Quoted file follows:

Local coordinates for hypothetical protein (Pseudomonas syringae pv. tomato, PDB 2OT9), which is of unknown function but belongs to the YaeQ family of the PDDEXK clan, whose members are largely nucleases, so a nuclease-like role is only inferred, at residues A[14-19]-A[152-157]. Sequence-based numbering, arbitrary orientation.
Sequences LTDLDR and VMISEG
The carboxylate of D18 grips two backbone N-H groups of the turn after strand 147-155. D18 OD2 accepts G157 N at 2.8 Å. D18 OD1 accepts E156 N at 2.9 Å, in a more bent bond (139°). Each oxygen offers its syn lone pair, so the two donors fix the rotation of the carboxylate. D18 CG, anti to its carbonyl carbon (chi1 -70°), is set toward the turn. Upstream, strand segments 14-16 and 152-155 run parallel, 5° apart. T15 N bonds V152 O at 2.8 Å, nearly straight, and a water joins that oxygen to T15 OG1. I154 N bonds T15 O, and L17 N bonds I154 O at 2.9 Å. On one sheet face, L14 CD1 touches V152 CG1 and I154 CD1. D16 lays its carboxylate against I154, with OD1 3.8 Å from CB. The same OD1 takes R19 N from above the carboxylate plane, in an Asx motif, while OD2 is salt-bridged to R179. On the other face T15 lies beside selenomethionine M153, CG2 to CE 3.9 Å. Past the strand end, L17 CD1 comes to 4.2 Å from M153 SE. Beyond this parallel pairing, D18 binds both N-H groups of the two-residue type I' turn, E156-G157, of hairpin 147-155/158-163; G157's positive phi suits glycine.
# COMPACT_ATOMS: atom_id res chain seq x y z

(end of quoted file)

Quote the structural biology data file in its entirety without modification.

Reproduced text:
Local coordinates for hypothetical protein (Pseudomonas syringae pv. tomato, PDB 2OT9), which is of unknown function but belongs to the YaeQ family of the PDDEXK clan, whose members are largely nucleases, so a nuclease-like role is only inferred, at residues A[14-19]-A[152-157]. Sequence-based numbering, arbitrary orientation.
Sequences LTDLDR and VMISEG
The carboxylate of D18 grips two backbone N-H groups of the turn after strand 147-155. D18 OD2 accepts G157 N at 2.8 Å. D18 OD1 accepts E156 N at 2.9 Å, in a more bent bond (139°). Each oxygen offers its syn lone pair, so the two donors fix the rotation of the carboxylate. D18 CG, anti to its carbonyl carbon (chi1 -70°), is set toward the turn. Upstream, strand segments 14-16 and 152-155 run parallel, 5° apart. T15 N bonds V152 O at 2.8 Å, nearly straight, and a water joins that oxygen to T15 OG1. I154 N bonds T15 O, and L17 N bonds I154 O at 2.9 Å. On one sheet face, L14 CD1 touches V152 CG1 and I154 CD1. D16 lays its carboxylate against I154, with OD1 3.8 Å from CB. The same OD1 takes R19 N from above the carboxylate plane, in an Asx motif, while OD2 is salt-bridged to R179. On the other face T15 lies beside selenomethionine M153, CG2 to CE 3.9 Å. Past the strand end, L17 CD1 comes to 4.2 Å from M153 SE. Beyond this parallel pairing, D18 binds both N-H groups of the two-residue type I' turn, E156-G157, of hairpin 147-155/158-163; G157's positive phi suits glycine.
# COMPACT_ATOMS: atom_id res chain seq x y z